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Where is all the snow?

January 17, 2012

For Inyo County 2011-12 has been one of the driest winters on record thus far. As of January, Inyo County has had about 2.3 inches of precipitation, leaving the local mountains looking this week as barren as they did in August. Photo by Sterling Schat

Unseasonably warm weather and little moisture this winter has raised some concerns among residents about tourism, fire hazards and possible drought.
Weather forecasters predict rain in Bishop for the coming weekend, but with the warm weather, will the moisture be enough?
According to the Los Angeles Department of Water and Power’s snowpack report, the 2011-12 winter has been among the driest on record, with only 2.3 inches of snow in the Mammoth Pass area as of early January.
That number is right in line with the driest year on record, 1976-77.
Currently Mammoth Mountain has a foot-and-a-half to two-foot base of snow. In contrast, at this time last year, the ski area boasted more snow than popular resorts open year-round in the Alps.
This coming week, weather forecasts predict rising temperatures, with a 10 percent chance of rain Thursday and a 60 percent chance of rain Saturday and Sunday.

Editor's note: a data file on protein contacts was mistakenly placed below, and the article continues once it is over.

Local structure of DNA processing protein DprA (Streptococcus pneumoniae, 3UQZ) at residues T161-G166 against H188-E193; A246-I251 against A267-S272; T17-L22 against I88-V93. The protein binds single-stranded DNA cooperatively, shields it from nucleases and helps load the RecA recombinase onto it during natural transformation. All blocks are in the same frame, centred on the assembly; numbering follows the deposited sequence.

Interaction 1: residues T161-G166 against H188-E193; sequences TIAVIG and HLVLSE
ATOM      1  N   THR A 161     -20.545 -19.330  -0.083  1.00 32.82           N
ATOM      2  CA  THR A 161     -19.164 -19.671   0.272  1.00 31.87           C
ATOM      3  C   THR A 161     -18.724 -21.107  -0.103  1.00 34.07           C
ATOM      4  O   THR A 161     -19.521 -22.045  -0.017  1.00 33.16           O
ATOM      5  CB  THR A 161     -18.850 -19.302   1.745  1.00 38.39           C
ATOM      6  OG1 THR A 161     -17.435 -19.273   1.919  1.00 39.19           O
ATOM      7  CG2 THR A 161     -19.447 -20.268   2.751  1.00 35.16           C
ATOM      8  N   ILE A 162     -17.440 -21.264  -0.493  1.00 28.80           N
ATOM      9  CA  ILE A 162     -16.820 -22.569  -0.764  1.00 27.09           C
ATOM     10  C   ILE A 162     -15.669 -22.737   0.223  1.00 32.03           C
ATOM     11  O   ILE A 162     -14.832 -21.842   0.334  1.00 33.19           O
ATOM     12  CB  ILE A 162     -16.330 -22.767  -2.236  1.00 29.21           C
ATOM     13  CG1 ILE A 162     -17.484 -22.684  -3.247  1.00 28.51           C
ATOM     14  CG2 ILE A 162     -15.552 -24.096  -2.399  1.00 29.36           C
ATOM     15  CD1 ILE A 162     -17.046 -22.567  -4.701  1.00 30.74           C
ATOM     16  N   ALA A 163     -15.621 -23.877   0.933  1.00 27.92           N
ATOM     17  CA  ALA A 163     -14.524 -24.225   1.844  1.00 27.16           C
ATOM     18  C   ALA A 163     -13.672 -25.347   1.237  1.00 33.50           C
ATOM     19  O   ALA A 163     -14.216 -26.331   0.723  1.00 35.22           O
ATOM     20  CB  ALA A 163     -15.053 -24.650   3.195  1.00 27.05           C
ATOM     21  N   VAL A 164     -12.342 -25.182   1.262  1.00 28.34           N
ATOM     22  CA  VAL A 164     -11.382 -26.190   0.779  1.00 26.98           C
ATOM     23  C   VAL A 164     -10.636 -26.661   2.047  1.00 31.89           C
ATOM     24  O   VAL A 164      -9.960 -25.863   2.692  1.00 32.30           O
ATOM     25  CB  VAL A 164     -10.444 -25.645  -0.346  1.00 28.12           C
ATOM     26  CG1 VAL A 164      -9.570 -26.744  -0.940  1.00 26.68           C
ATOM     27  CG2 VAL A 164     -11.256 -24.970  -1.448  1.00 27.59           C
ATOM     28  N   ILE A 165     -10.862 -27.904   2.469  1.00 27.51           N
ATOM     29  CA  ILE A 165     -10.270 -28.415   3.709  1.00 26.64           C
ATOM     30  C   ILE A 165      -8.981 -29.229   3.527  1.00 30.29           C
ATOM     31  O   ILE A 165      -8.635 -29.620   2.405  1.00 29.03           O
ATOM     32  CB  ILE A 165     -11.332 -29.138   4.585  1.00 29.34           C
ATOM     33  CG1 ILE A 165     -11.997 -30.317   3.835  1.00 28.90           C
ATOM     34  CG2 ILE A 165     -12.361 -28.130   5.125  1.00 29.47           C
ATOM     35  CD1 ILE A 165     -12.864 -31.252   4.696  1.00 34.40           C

Despite the chance of rain, temperatures throughout the week range from the high 50s to the high 60s.
Historical precipitation reports for the Eastern Sierra show dry months leading up to November, when the area begins to see rain and snow steadily increase, peaking between April and May.
The wettest year on record with the LADWP, 1982-83, shows just over 30 inches of precipitation in early January, with the peak coming in May at 90 inches.
Similarly, one of the wettest years in recent memory, 1968-69, began as a dry winter before late storms hammered the area, keeping the backcountry covered in snow late into the summer.
Erin Gutierrez, visitor center host for the Bishop Chamber of Commerce and Visitors Bureau, said Inyo County is seeing tourists taking advantage of the unseasonably warm weather by enjoying local camping and hiking. She said she has spoken with many visitors who are planning to visit or just came from a visit to Death Valley.
In response to the lack of precipitation, CalFire is suspending all burn permits on state-responsibility lands within Inyo, Mono and San Bernardino counties.
“This is being done because of the continued extreme weather conditions and the acute dryness of the vegetation due to the lack of rain which creates a high potential for wildland fire,” a press release states.
The burn suspension went into effect Friday.
“The continued possibility of strong winds, combined with the dry vegetation across the wildland areas of Southern California and the areas of Inyo and Mono counties increases the potential for fire ignitions,” said CalFire San Bernardino Unit Chief Tim McClelland. “By taking this step, we hope to reduce the accidental fire starts that can threaten life and property within Inyo, Mono and San Bernardino counties.”
The burn restrictions will remain in place until CalFire officials feel the threat of accidental fires is reduced.

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